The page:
diversified corporate board produces better financial, social, and innovative
performance in studied Fortune 500 companies, why are not all American
corporations embracing these findings?


   1. Understand significance of current statistics concerning female corporate board
      members in Fortune 500 companies through literature research
   2. Research possible explanations of why having women on a corporate board
      generates better financial, social, and innovative performance for a company
   3. Research possible causes of why all American companies are not embracing
      gender diversity for their corporate boards
   4. Examine why demand for “gender diversity promoting” organizations’ services

Women continue to be denied corporate board positions despite their presence adding
value to a Fortune 500 company’s financial, social, and innovative performance because
they are considered “unqualified.”

Literature research, volunteering at “gender diversity promoting” organizations,
one-on-one interviews

So far from my preliminary research, I have realized that there is a tremendous amount of
available information concerning gender diversity on corporate boards. The majority of
my literature research will be performed electronically using ProQuest. In addition, I
have acquired a membership to The College of New Jersey’s library which will allow me
to do literary research using its print resources.

I wish to incorporate as much “real-world” experience and information into my thesis as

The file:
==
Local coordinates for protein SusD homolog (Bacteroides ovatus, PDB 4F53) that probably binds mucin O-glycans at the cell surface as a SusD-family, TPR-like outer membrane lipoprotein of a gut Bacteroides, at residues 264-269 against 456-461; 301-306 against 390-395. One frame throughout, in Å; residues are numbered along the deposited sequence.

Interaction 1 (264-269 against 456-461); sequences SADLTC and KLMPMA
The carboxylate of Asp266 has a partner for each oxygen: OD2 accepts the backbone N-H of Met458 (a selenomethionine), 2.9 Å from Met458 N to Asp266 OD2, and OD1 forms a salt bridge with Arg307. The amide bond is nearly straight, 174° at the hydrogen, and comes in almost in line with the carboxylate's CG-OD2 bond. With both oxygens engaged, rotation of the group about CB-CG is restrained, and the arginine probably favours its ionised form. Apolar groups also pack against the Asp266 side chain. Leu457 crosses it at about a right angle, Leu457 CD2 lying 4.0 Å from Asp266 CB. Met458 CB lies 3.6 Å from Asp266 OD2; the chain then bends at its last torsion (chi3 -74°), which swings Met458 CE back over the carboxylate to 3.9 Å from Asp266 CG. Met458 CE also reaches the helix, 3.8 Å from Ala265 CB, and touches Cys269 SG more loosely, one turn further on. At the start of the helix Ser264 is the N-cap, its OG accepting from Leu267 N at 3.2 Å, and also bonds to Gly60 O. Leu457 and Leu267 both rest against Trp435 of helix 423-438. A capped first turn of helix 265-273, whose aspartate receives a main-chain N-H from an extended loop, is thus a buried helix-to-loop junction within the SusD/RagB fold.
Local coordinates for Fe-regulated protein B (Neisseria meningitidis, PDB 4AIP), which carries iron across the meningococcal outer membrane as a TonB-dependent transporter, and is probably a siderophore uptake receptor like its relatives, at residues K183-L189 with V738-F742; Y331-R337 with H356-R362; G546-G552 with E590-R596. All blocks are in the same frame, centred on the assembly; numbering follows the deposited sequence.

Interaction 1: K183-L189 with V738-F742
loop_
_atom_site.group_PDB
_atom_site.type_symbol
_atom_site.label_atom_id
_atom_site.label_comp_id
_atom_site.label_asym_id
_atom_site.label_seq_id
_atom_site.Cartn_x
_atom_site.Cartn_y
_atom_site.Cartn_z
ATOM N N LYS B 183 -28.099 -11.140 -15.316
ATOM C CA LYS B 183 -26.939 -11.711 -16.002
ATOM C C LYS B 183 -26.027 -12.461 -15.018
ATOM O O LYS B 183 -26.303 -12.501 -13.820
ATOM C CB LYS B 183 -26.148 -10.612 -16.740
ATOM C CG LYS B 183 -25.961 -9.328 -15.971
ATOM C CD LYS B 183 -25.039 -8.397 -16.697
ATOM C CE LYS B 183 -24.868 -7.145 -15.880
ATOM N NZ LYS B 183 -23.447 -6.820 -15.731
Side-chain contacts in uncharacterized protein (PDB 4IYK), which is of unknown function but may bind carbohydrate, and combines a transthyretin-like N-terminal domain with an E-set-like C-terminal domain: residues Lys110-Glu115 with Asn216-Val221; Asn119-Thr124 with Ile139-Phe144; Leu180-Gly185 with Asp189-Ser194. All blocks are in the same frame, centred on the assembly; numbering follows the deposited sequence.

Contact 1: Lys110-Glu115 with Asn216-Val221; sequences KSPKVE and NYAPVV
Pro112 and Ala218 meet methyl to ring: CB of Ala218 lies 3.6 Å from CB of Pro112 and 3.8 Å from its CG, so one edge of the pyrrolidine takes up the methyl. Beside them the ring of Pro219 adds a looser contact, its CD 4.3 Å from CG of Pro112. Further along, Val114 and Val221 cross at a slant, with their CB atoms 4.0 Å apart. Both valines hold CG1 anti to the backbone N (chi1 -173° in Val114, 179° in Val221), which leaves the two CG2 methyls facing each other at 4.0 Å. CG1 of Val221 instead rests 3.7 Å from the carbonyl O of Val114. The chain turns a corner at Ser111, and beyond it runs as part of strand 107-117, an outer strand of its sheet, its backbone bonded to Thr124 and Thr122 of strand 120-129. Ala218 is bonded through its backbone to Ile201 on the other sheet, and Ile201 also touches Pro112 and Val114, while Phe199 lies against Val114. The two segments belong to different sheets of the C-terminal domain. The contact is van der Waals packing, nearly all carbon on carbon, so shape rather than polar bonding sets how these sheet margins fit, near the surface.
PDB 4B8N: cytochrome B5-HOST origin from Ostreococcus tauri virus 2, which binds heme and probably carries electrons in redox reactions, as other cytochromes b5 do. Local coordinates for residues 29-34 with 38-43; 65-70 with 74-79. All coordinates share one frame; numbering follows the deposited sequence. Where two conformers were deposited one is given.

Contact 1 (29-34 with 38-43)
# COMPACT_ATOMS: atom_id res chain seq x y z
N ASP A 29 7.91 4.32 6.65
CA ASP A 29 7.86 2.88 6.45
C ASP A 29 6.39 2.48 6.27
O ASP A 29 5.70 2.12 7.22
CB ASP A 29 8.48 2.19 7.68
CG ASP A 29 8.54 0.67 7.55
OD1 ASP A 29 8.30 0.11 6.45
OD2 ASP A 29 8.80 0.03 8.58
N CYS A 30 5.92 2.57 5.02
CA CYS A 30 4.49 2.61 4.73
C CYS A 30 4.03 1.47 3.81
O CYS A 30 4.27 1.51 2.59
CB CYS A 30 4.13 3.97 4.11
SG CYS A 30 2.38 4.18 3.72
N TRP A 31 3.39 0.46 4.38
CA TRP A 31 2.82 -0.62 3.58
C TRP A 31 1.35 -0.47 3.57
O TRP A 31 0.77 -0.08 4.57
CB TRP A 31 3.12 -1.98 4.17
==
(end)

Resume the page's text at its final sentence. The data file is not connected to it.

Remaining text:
possible because the topic is so personal to me. In the spring and summer of 2008 I am
on co-op at Accenture – a technical consulting and services’ company – so this real-world
experience will be possible to include in my thesis. I plan on gaining real-world
information by volunteering at “gender diversity promoting” organizations, as these
organizations are a vital link between research and Fortune 500 companies when
considering gender diversity and corporate boards.

Further proof that a discrepancy does indeed exist between current research involving
gender diversity on corporate boards and current American corporate board structure lies
in the establishment of “gender diversity promoting” organizations. The very existence
of these organizations is interesting to note, as they certainly would not have been created
if no demand for them existed. To explain, I will use an example of a “gender diversity